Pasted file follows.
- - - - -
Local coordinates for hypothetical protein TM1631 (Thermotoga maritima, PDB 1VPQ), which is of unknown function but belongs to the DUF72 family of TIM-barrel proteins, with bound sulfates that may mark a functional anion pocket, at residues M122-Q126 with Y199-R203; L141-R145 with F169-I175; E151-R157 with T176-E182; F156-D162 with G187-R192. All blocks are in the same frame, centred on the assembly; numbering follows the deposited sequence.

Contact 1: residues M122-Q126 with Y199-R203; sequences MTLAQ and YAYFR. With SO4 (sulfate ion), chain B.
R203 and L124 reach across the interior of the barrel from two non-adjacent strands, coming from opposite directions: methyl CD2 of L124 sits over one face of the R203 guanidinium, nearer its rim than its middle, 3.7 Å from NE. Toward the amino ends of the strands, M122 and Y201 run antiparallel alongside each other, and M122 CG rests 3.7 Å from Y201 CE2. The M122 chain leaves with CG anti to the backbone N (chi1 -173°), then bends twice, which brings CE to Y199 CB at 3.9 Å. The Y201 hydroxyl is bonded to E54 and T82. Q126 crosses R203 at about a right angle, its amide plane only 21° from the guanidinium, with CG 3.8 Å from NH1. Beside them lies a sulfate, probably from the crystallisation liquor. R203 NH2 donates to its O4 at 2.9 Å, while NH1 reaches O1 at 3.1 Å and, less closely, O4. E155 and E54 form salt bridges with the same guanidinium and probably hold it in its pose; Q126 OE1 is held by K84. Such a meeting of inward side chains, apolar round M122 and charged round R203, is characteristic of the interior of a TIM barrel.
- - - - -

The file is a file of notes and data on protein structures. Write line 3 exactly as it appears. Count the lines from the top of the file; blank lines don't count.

R203 and L124 reach across the interior of the barrel from two non-adjacent strands, coming from opposite directions: methyl CD2 of L124 sits over one face of the R203 guanidinium, nearer its rim than its middle, 3.7 Å from NE. Toward the amino ends of the strands, M122 and Y201 run antiparallel alongside each other, and M122 CG rests 3.7 Å from Y201 CE2. The M122 chain leaves with CG anti to the backbone N (chi1 -173°), then bends twice, which brings CE to Y199 CB at 3.9 Å. The Y201 hydroxyl is bonded to E54 and T82. Q126 crosses R203 at about a right angle, its amide plane only 21° from the guanidinium, with CG 3.8 Å from NH1. Beside them lies a sulfate, probably from the crystallisation liquor. R203 NH2 donates to its O4 at 2.9 Å, while NH1 reaches O1 at 3.1 Å and, less closely, O4. E155 and E54 form salt bridges with the same guanidinium and probably hold it in its pose; Q126 OE1 is held by K84. Such a meeting of inward side chains, apolar round M122 and charged round R203, is characteristic of the interior of a TIM barrel.